Volume 632 Issue 1-2 Pages 111-120  
  Keywords Base Sequence; DNA Breaks; DNA Methylation--drug effects, radiation effects; Dose-Response Relationship, Drug; Models, Biological; Molecular Sequence Data; Mutation; Nitrosamines--toxicity; Oxidative Stress--drug effects, radiation effects; Photosensitizing Agents--toxicity; Salmonella typhimurium; Tobacco--chemistry; Ultraviolet Rays--adverse effects  
  Abstract We discovered the directly acting mutagenicity of the tobacco-specific nitrosamine, 4-(N-methylnitrosamino)-1-(3-pyridyl)-1-butanone (NNK), with UVA light (320-400nm) in Ames bacteria and phage M13mp2 in the absence of metabolic activation. We have investigated the spectrum of mutations caused by UVA-activated NNK. The majority (57%) of induced sequence changes were comprised of GC to CG, GC to TA and GC to AT. This suggested that modification of guanine residues was responsible for these mutations. Hence, we explored the formation of 7,8-dihydro-8-oxo-2'-deoxyguanosine (8-oxodG) and O(6)-methylguanine (O(6)meG) in the DNA. When calf thymus DNA was treated with NNK and UVA, the amount of 8-oxodG/dG and O(6)meG/G in the DNA increased up to 20-fold and 100-fold, respectively, compared with the untreated control. DNA strand breaks were observed following NNK and UVA treatment, and the strand breaks were suppressed in the presence of scavengers for oxygen and NO radical. The formation of NO was also observed in NNK solutions irradiated with UVA. We analyzed the photodynamic spectrum of mutation induction, 8-oxodG formation and NO formation using monochromatic radiation. The patterns of the action spectra were comparable to the absorption spectrum of NNK. We conclude that NNK may act as a photosensitizer in response to UVA to produce NO and other oxidative and alkylative intermediates following the formation of 8-oxodG and O(6)meG in DNA, which may lead to mutations and DNA strand breaks.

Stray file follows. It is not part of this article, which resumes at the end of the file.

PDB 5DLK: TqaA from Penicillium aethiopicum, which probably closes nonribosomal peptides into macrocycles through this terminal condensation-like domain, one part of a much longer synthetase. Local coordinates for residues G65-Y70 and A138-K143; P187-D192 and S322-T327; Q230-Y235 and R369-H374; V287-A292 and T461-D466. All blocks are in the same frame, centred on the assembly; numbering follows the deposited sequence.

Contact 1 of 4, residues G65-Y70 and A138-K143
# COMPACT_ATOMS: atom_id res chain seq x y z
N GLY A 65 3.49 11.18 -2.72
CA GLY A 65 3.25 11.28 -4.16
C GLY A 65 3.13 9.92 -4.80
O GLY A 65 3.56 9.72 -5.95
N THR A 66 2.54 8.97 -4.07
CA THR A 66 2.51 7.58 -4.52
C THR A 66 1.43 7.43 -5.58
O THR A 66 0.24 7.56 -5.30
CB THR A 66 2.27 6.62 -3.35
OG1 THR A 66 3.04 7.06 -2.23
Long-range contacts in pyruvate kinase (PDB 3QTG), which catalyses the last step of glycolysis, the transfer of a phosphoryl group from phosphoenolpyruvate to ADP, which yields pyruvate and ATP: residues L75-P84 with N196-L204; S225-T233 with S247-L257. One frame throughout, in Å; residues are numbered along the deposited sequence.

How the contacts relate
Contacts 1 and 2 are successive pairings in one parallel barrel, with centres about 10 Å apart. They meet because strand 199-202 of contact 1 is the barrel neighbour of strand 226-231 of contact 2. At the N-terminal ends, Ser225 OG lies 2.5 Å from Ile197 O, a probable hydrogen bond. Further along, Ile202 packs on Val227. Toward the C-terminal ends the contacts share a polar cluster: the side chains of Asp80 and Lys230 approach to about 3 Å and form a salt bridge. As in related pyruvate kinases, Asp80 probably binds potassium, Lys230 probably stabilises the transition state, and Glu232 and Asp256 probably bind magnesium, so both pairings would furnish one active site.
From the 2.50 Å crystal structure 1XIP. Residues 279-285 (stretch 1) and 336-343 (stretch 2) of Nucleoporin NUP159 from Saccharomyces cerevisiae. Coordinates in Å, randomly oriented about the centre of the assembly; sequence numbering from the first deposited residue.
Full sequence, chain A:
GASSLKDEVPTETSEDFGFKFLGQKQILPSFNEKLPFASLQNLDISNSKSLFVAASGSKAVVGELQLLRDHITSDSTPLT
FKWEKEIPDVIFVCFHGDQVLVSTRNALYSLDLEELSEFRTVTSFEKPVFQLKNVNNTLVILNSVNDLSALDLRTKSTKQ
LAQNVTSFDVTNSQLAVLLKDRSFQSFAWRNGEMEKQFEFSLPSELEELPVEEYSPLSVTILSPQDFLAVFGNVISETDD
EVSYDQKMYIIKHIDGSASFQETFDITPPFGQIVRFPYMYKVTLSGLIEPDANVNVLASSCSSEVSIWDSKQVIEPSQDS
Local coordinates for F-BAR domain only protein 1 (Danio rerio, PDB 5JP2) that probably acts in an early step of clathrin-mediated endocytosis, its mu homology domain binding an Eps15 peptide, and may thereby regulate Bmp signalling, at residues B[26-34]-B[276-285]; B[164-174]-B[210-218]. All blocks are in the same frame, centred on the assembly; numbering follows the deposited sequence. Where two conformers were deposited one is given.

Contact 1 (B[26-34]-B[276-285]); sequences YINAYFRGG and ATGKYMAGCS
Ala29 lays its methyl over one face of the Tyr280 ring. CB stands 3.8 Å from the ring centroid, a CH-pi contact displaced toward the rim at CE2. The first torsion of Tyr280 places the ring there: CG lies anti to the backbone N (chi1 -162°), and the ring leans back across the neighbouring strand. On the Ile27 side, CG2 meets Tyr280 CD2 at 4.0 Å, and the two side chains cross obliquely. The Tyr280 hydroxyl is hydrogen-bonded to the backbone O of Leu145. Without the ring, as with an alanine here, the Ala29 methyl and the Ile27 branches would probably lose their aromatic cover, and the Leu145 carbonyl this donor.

Call Number Serial 86  
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Author (up) Backberg, M.; Meister, B. file  url
openurl 
  Title Abnormal cholinergic and GABAergic vascular innervation in the hypothalamic arcuate nucleus of obese tub/tub mice Type Journal Article
  Year 2004 Publication Synapse (New York, N.Y.) Abbreviated Journal Synapse  
  Volume 52 Issue 4 Pages 245-257